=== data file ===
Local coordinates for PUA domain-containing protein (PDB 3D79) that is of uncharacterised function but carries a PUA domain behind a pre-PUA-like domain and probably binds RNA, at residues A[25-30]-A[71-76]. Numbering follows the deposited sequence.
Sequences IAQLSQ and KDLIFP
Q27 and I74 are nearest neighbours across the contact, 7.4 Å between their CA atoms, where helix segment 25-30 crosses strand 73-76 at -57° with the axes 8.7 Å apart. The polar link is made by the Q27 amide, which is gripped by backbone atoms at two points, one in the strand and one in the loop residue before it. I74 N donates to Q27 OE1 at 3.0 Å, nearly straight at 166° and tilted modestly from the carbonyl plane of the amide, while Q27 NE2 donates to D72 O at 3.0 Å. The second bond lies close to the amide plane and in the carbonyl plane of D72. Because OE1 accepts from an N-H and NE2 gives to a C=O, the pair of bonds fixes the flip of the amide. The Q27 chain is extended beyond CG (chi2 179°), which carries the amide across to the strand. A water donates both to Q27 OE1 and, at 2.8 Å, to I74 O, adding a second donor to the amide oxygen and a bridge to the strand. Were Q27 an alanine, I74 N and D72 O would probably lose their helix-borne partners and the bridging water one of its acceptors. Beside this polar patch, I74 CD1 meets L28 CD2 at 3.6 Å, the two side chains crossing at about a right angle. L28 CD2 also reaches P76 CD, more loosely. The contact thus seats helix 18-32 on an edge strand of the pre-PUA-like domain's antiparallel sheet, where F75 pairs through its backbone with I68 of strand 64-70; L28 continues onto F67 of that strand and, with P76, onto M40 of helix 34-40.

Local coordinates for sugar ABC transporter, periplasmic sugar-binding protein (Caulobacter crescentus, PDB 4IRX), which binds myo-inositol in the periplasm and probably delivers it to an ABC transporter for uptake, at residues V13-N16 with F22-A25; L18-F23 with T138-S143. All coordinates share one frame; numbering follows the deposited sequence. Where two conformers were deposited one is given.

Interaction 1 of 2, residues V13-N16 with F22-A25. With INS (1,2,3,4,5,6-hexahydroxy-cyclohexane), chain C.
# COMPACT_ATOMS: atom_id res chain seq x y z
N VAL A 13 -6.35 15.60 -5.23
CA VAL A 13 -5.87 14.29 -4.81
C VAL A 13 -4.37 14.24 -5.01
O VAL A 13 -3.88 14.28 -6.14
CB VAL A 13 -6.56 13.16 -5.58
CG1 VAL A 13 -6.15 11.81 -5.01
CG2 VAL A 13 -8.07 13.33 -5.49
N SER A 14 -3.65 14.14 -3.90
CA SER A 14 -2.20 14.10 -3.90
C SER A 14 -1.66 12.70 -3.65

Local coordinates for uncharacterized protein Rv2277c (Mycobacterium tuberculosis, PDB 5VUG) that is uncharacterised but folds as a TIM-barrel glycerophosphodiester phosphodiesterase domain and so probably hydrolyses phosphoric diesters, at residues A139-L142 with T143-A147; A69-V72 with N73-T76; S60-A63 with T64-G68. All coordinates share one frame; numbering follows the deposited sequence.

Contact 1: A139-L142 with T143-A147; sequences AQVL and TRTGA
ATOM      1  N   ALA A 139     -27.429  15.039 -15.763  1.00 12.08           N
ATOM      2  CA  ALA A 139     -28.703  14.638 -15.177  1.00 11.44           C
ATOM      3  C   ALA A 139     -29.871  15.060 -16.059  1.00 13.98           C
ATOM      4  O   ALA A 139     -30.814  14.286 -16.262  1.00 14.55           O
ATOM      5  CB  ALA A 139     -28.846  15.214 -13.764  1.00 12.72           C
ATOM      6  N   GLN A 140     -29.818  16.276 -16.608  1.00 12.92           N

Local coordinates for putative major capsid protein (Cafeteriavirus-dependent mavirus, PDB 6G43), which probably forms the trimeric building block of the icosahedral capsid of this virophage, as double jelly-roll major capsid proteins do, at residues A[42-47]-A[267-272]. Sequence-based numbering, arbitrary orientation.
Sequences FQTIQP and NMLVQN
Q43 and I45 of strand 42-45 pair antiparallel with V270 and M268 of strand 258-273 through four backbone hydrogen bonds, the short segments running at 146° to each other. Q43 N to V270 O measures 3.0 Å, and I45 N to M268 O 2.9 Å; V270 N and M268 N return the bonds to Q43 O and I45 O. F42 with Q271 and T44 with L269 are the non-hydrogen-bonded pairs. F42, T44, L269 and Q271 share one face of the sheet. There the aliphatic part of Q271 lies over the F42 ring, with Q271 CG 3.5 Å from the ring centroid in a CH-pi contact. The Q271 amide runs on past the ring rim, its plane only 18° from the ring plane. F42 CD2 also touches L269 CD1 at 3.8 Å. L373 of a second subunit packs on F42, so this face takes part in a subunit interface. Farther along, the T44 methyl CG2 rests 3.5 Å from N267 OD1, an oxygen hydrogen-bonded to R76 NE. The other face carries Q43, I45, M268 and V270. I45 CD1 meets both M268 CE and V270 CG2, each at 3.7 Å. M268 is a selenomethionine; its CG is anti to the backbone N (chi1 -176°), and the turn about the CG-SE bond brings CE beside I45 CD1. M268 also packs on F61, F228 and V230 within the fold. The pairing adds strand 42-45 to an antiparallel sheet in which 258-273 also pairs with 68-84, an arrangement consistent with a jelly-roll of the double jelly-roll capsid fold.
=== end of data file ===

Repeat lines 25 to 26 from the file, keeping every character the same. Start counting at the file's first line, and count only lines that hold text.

Local coordinates for putative major capsid protein (Cafeteriavirus-dependent mavirus, PDB 6G43), which probably forms the trimeric building block of the icosahedral capsid of this virophage, as double jelly-roll major capsid proteins do, at residues A[42-47]-A[267-272]. Sequence-based numbering, arbitrary orientation.
Sequences FQTIQP and NMLVQN